8. dhazeghi

    dhazeghi Mu-43 Hall of Famer

    Aug 6, 2010
    San Jose, CA
    Well, the Panasonic G3 is an absolute bargain. For the WA, the Olympus 9-18 or Panasonic 7-14 (if you really like wide). For the tele, the Panasonic 45-200 or perhaps the new 45-150. For the prime, the Panasonic 25/1.4 or Sigma 30/2.8.

    G3 + 9-18 + 45-200 + 30/2.8 =~ $1600.

  9. f8andbethere

    f8andbethere Mu-43 Regular

    What's the difference between 4/3 and µ 4/3? Does the 4/3 have a mirror while the MFT doesn't?
  10. spatulaboy

    spatulaboy I'm not really here Subscribing Member

    Jul 13, 2011
    North Carolina
    The GH2 is only $699 now!
  11. danska

    danska Mu-43 Top Veteran

    May 21, 2012
    Portland, OR
    And the GX1, $399. No tilt screen, but if you add the viewfinder $199 you have a tilt function.
  12. Sanpaku

    Sanpaku Mu-43 Regular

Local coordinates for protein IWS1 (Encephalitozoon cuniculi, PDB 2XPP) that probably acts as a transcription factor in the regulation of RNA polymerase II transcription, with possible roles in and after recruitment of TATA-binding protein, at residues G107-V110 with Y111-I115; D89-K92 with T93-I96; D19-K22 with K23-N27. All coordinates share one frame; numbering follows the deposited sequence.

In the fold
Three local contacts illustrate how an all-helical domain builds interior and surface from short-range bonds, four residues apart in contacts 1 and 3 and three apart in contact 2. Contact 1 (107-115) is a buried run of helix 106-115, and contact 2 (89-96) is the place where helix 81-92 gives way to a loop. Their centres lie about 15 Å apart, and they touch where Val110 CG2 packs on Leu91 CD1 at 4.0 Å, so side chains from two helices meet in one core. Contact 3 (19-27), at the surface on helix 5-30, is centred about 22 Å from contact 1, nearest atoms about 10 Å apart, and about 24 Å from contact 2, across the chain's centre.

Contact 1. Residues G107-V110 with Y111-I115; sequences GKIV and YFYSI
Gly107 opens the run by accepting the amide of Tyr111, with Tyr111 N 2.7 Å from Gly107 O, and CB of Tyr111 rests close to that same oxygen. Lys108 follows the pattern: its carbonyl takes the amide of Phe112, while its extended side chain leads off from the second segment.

Jul 24, 2012
    I recommend Dirk Hennig's excellent table of micro 4/3 lenses for a guide to the specifications of what's available, including links to optical tests.

    As with SLRs, single focal length primes offer higher image quality than zooms, at the cost of less flexibility. Well regarded primes are the Olympus 12 (landscape), 45 (portrait length) and 75 (fast tele), and the Panasonic 20 (portable all-around), 25 (fastest lens), and 45 (transparent short tele and macro). Among the zooms, Panasonic's expensive ultra-wide 7-14 and all-in-one 12-35 are on a lot of lists hereabouts, while their kit 14-45 may well be the best starter lens. With the longer zooms there are a lot of tradeoffs between weight, reach, aperture/speed, and sharpness, so there's less consensus.
  13. D@ne

    D@ne Mu-43 Top Veteran

    Feb 23, 2012
    Micro Four Thirds Lenses - HENNIGArts : Gear